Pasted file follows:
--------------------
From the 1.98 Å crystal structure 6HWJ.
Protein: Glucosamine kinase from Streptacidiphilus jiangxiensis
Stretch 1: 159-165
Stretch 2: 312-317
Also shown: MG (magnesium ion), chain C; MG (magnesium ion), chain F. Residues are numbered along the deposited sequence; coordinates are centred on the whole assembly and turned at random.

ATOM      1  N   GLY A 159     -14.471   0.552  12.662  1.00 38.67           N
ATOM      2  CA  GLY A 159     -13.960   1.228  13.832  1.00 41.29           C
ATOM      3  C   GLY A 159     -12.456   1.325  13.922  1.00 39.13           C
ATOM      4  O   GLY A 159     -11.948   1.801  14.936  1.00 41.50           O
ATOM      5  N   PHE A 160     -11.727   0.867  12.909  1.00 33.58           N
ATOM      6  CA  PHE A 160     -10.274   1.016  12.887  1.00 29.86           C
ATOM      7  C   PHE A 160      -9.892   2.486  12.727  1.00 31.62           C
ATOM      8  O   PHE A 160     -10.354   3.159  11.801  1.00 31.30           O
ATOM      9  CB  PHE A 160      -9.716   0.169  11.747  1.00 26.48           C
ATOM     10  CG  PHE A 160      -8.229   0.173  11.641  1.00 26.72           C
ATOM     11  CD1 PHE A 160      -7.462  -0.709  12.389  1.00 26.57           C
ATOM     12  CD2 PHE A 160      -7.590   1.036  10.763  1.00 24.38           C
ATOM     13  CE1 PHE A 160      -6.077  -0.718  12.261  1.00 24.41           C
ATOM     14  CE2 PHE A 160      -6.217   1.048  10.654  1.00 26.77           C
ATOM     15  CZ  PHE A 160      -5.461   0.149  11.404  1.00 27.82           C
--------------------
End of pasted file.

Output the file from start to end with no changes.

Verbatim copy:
From the 1.98 Å crystal structure 6HWJ.
Protein: Glucosamine kinase from Streptacidiphilus jiangxiensis
Stretch 1: 159-165
Stretch 2: 312-317
Also shown: MG (magnesium ion), chain C; MG (magnesium ion), chain F. Residues are numbered along the deposited sequence; coordinates are centred on the whole assembly and turned at random.

ATOM      1  N   GLY A 159     -14.471   0.552  12.662  1.00 38.67           N
ATOM      2  CA  GLY A 159     -13.960   1.228  13.832  1.00 41.29           C
ATOM      3  C   GLY A 159     -12.456   1.325  13.922  1.00 39.13           C
ATOM      4  O   GLY A 159     -11.948   1.801  14.936  1.00 41.50           O
ATOM      5  N   PHE A 160     -11.727   0.867  12.909  1.00 33.58           N
ATOM      6  CA  PHE A 160     -10.274   1.016  12.887  1.00 29.86           C
ATOM      7  C   PHE A 160      -9.892   2.486  12.727  1.00 31.62           C
ATOM      8  O   PHE A 160     -10.354   3.159  11.801  1.00 31.30           O
ATOM      9  CB  PHE A 160      -9.716   0.169  11.747  1.00 26.48           C
ATOM     10  CG  PHE A 160      -8.229   0.173  11.641  1.00 26.72           C
ATOM     11  CD1 PHE A 160      -7.462  -0.709  12.389  1.00 26.57           C
ATOM     12  CD2 PHE A 160      -7.590   1.036  10.763  1.00 24.38           C
ATOM     13  CE1 PHE A 160      -6.077  -0.718  12.261  1.00 24.41           C
ATOM     14  CE2 PHE A 160      -6.217   1.048  10.654  1.00 26.77           C
ATOM     15  CZ  PHE A 160      -5.461   0.149  11.404  1.00 27.82           C